UNSGSA - UN Secretary-General’s Special Advocate for Inclusive Finance for Development UNSGSA - UN Secretary-General’s Special Advocate for Inclusive Finance for Development

Speech on Financial Inclusion at the Catholic University of Argentina

Excellency, family, friends, dear students, ladies and gentlemen, I am truly honored to join you here today once again, not as a student with matrícula 387/389, but as the UN Secretary-General’s Special Advocate for Inclusive Finance for Development. I’m proud to say that this University gave me the academic background for addressing this issue, which is changing conditions for millions of people around the world.
 
When I last spoke here at the UCA eleven years ago, the focus was mainly on microcredit—providing people with a low income with access to small loans so they can start their own businesses.
 
Today, we know that credit is just one vital financial tool of many. People are better able to stabilize their lives, pull themselves out of poverty, and remain there, when they can use a mix of financial services. Accessible services, such as savings, payments, insurance and credit; credit not only for micro enterprises, but also for small and medium enterprises, which happen to be the greatest generators of employment in the world. This calls for a broad range of providers, not only microfinance institutions but banks, cooperatives, payment companies, insurance companies, mobile network operators, and even tech and fintech companies.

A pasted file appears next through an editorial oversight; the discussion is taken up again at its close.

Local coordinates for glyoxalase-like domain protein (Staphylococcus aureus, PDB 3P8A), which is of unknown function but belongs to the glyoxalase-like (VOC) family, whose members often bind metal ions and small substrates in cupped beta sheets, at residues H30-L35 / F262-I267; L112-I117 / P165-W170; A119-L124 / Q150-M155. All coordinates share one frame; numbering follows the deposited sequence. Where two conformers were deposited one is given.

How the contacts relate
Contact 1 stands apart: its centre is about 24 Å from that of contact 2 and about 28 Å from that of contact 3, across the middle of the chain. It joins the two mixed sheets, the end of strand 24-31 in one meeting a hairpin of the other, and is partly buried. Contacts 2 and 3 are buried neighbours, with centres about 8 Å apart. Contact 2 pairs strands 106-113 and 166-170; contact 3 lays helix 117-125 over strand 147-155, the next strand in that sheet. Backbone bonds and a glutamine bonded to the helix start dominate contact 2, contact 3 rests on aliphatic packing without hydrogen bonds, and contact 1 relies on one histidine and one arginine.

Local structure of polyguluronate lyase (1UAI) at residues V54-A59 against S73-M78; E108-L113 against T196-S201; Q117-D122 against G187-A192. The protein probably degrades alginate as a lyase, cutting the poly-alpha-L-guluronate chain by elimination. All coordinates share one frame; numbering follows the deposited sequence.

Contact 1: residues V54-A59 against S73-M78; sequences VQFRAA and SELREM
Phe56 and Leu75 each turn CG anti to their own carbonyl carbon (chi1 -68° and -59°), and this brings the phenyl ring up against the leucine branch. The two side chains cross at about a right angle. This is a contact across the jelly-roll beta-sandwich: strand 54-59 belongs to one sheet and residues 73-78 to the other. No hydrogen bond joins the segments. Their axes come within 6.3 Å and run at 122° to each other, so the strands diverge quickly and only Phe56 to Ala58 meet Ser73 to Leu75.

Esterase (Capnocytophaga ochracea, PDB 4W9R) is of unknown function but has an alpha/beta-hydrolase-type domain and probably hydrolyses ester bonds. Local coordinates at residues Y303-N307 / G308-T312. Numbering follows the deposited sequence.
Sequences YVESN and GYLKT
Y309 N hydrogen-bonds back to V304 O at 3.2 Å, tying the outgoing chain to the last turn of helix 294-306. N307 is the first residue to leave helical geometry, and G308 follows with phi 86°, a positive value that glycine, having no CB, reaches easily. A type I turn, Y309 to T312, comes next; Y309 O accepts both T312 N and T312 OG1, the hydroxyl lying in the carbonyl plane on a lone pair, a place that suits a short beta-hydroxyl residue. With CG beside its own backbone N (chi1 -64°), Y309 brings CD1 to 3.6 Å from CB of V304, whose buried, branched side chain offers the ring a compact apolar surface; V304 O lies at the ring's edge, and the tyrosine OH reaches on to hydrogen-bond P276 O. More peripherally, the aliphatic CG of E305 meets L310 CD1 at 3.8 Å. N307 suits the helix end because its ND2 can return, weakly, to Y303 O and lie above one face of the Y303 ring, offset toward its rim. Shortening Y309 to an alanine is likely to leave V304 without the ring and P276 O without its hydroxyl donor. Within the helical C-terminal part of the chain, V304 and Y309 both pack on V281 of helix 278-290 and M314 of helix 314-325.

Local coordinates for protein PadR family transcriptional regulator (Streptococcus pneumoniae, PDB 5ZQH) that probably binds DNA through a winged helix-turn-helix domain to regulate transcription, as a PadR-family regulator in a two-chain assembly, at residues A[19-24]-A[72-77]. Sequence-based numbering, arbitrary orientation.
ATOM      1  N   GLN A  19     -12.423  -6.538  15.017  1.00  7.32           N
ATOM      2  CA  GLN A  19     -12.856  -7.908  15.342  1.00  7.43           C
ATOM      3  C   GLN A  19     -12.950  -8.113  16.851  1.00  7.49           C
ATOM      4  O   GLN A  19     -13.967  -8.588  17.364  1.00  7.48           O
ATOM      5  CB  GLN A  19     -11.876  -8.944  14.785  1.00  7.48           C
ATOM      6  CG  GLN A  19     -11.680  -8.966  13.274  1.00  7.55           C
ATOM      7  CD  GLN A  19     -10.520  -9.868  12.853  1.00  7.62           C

We call this larger agenda financial inclusion, and its pursuit has become a priority for governments, businesses, and development organizations around the world. The reason for this rising interest is impact. Financial inclusion has been shown to help people climb out of poverty, improve lives, unlock opportunities, improve gender equality—thus empowering women—and foster economic growth that benefits everyone.
 
What would this represent for the daily lives of your fellow citizens?
 
 For a low-income family living in the outskirts of Buenos Aires, it would mean being able to easily set aside money to add an extra room on to the house, in a low-cost account that maintains its value, safe from thieves;